|זכות יוצרים: Luciano Gollini (lousat)
| מדיום: צבעוני|
|תאריך צילום: 2016-11-20|
|מצלמה: Sony Cybershot DSC HX200V|
|Exposure: f/3.2, 1/320 seconds|
|More Photo Info: [view]|
|Photo Version: Original Version|
|תאריך טעינה: 2016-12-20 15:45|
|[Note Guidelines] הערת הצלם|
The Atlantic Portuguese man o' war (Physalia physalis), also known as the man-of-war,blue bottle, or floating terror, is a marine hydrozoan of the family Physaliidae found in the Atlantic Ocean, as well as the Indian and Pacific Oceans. Its venomous tentacles can deliver a painful (and sometimes fatal) sting. Despite its outward appearance, the Portuguese man o' war is not a jellyfish but a siphonophore, which, unlike jellyfish, is not actually a single multicellular organism, but a colonial organism made up of specialized individual animals called zooids or polyps.These zooids are attached to one another and physiologically integrated to the extent that they are unable to survive independently, and therefore have to function as if they were a so-called individual animal.
The Indo-Pacific Portuguese man-of-war (P. utriculus), or blue bottle, is a related species with very similar appearance found throughout the Indian and Pacific Oceans.The Atlantic Portuguese man o' war lives at the surface of the ocean. The gas-filled bladder, or pneumatophore, remains at the surface, while the remainder is submerged. As the Portuguese man o' war has no means of propulsion, it moves according to the winds, currents, and tides. Although it is most commonly found in the open ocean in tropical and subtropical regions, it has been found as far north as the Bay of Fundy and the Hebrides.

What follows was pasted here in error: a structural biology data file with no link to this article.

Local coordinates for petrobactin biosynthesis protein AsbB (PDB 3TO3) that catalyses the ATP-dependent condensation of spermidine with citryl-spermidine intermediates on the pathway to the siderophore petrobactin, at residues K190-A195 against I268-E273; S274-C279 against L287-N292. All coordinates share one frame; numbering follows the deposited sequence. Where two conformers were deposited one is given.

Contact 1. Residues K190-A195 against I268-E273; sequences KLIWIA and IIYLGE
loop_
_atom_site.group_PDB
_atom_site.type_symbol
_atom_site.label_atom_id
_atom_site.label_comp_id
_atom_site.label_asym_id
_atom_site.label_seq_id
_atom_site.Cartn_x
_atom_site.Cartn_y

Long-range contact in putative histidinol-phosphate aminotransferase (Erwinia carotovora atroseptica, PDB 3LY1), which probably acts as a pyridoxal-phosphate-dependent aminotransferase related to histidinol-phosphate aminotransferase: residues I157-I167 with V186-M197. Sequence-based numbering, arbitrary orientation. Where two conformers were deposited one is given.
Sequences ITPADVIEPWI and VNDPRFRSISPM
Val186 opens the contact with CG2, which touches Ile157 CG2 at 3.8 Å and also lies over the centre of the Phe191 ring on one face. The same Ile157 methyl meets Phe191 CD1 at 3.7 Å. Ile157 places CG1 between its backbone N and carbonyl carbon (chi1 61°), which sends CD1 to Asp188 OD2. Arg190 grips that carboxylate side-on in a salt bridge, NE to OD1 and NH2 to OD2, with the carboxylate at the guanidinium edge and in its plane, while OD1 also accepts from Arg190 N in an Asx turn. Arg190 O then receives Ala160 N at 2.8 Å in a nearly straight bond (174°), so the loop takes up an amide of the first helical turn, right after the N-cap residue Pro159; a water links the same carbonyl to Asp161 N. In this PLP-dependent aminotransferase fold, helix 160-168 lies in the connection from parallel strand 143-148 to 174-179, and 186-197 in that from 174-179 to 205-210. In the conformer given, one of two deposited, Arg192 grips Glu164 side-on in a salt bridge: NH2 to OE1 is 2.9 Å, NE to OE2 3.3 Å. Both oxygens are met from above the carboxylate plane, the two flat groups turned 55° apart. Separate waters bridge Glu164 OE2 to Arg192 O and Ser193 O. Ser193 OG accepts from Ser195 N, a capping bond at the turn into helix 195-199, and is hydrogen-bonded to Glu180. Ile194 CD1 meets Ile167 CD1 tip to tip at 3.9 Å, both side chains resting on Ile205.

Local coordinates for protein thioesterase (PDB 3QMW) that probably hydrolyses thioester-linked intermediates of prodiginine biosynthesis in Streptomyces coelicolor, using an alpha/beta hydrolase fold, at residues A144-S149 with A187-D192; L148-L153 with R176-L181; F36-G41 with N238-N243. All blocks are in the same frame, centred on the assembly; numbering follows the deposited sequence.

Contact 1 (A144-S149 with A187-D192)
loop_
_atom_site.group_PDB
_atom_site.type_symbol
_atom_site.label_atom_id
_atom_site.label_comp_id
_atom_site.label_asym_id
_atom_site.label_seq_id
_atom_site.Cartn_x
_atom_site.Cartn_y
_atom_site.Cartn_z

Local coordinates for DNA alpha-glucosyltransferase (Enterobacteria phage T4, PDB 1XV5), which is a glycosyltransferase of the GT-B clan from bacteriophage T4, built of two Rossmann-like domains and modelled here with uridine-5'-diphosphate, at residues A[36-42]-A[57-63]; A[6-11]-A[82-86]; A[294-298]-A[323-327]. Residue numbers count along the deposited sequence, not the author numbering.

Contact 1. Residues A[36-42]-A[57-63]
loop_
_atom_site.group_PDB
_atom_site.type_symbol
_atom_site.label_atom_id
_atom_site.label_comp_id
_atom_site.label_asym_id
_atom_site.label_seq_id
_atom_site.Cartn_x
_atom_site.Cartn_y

Strong winds may drive them into bays or onto beaches. Often, finding a single Portuguese man o'war is followed by finding many others in the vicinity.They can sting while beached; the discovery of a man o' war washed up on a beach may lead to the closure of the beach.
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- [2016-12-20 17:49]
Great shot of this unusual looking specimen. I have never seen a Portuguese man-of-war, but have heard about them and their terrible stings. I never knew they were actually many organisms living together until I read your notes.
The low POV you chose gives us a great look at its unique features and beautiful colors. It actually reminds me of a blow up floating device that my younger grandchildren might use when they go swimming.
Excellent detail and perfect exposure.TFS!!
Great shot with very good details
i like this picture
the colours and sharpness and very good
thanks gr lou
- [2016-12-21 18:59]
Beautiful. I have never seen this species. The gas-filled bladder is sharp and the POV is good.
Thanks a for sharing.
Great macro of this marine creature, fine POV, beautiful light
shining it beautiful color tones, great DOF, focus, sharpness, details, TFS
Not only beautiful, but very educational photo / note also as this species is not common on the pages of TrekNature (if ever occured at all). Great close-up with nice sharpness and lights, taken from a spectacular PoV. Your exposure control is awesome again, even if you didn't use flash now. :-) Exceptional image, thanks for sharing.
Kind regards from Ireland, Lֳ¡szlֳ³